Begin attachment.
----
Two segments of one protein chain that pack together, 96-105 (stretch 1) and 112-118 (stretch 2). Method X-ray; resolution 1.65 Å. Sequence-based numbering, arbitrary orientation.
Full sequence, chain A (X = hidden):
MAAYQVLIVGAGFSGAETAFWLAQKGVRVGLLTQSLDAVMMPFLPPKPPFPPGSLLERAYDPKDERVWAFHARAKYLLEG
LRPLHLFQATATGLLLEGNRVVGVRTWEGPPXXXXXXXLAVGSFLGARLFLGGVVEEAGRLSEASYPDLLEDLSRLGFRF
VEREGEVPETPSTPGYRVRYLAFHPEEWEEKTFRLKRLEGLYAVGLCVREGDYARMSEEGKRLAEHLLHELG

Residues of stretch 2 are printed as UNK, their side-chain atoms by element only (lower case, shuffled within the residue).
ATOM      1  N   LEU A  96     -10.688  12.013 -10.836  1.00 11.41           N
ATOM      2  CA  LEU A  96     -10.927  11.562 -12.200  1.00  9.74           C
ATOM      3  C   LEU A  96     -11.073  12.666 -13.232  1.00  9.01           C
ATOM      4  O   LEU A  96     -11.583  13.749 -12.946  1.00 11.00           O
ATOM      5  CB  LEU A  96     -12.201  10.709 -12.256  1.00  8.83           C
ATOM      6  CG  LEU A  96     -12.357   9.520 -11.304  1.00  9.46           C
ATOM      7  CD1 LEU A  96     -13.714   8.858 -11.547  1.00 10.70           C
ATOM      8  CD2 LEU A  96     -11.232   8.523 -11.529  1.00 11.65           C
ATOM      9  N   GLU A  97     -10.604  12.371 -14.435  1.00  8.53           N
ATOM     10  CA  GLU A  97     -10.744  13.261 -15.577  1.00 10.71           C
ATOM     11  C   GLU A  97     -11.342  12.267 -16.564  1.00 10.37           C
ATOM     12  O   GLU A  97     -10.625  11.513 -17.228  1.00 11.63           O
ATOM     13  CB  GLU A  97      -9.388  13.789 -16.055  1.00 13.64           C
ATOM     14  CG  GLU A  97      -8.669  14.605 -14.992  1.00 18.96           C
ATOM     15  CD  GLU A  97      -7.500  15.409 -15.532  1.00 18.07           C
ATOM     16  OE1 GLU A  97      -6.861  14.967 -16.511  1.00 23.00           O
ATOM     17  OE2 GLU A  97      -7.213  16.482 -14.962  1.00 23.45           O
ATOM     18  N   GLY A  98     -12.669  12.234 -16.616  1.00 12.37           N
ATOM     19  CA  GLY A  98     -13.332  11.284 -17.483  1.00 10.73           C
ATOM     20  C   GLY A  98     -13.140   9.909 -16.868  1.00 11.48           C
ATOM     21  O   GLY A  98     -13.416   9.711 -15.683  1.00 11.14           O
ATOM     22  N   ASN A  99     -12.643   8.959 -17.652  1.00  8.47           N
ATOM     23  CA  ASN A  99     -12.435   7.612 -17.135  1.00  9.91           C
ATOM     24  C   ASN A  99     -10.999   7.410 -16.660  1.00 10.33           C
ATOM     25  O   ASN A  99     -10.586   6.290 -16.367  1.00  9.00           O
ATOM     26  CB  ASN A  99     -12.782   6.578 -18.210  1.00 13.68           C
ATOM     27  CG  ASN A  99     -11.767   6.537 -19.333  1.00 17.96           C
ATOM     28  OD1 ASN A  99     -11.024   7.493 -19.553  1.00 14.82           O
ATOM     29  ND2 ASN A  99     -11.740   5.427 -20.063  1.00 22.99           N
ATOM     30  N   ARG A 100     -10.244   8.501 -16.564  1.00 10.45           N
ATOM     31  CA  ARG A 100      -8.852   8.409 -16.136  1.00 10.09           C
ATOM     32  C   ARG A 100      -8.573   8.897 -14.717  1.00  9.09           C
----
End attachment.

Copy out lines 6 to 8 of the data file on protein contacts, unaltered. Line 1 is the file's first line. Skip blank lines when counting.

Residues of stretch 2 are printed as UNK, their side-chain atoms by element only (lower case, shuffled within the residue).
ATOM      1  N   LEU A  96     -10.688  12.013 -10.836  1.00 11.41           N
ATOM      2  CA  LEU A  96     -10.927  11.562 -12.200  1.00  9.74           C